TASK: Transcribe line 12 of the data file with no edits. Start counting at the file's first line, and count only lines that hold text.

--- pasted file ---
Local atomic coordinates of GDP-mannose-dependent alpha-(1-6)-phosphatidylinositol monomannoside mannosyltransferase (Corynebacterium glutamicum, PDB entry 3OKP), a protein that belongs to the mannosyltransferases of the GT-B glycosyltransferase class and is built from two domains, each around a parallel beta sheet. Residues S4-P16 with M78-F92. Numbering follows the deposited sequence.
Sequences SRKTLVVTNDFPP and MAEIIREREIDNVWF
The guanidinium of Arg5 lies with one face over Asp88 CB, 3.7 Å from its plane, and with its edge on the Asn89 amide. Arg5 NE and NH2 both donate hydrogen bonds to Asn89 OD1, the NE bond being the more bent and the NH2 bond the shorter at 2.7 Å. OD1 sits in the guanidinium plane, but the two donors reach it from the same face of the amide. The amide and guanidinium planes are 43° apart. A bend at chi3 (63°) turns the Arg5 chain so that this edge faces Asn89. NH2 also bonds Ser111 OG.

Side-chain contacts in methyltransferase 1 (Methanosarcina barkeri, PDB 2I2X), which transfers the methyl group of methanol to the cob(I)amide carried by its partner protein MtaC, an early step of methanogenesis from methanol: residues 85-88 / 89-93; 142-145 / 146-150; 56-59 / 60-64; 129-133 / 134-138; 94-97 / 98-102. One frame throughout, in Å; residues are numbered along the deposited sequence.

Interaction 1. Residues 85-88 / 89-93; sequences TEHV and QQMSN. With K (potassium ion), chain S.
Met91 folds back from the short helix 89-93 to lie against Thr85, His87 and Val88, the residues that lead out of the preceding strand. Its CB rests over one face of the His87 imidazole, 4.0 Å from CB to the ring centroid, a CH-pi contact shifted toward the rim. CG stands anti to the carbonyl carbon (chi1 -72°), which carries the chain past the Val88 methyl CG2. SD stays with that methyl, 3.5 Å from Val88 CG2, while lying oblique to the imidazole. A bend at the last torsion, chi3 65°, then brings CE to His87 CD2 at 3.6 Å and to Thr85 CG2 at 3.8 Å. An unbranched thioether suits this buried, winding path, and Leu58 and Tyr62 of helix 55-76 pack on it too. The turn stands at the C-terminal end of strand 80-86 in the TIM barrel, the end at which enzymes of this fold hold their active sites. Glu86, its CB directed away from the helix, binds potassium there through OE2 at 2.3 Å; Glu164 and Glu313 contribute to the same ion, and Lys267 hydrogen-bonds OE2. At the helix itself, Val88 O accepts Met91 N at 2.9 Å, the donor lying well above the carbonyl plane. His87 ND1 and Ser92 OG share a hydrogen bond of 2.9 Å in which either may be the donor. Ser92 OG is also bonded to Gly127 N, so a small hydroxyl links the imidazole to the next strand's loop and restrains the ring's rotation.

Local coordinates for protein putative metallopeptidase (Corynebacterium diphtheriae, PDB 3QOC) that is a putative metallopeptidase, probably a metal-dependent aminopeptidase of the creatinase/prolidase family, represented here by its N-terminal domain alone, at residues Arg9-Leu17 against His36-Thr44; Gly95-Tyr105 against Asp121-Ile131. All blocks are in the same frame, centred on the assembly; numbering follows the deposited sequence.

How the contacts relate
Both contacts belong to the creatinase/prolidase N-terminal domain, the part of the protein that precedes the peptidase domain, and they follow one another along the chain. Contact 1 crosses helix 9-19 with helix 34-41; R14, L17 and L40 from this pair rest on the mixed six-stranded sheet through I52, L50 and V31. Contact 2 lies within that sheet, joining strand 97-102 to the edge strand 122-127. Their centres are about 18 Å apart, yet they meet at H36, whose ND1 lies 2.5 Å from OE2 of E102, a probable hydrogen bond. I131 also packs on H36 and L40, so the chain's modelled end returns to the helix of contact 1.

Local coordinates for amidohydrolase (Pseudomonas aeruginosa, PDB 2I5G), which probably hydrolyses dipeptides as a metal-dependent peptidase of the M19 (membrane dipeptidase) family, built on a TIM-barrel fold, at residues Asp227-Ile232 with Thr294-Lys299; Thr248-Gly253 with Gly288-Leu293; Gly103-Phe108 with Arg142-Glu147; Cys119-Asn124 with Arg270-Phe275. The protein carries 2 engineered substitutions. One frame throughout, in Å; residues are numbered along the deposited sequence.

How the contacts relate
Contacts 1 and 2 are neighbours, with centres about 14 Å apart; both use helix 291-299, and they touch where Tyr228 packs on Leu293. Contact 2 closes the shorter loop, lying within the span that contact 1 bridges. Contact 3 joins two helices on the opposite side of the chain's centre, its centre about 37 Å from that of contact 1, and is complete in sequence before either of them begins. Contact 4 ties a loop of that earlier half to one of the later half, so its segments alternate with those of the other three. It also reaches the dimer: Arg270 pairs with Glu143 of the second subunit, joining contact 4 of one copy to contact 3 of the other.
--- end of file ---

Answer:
Contacts 1 and 2 are neighbours, with centres about 14 Å apart; both use helix 291-299, and they touch where Tyr228 packs on Leu293. Contact 2 closes the shorter loop, lying within the span that contact 1 bridges. Contact 3 joins two helices on the opposite side of the chain's centre, its centre about 37 Å from that of contact 1, and is complete in sequence before either of them begins. Contact 4 ties a loop of that earlier half to one of the later half, so its segments alternate with those of the other three. It also reaches the dimer: Arg270 pairs with Glu143 of the second subunit, joining contact 4 of one copy to contact 3 of the other.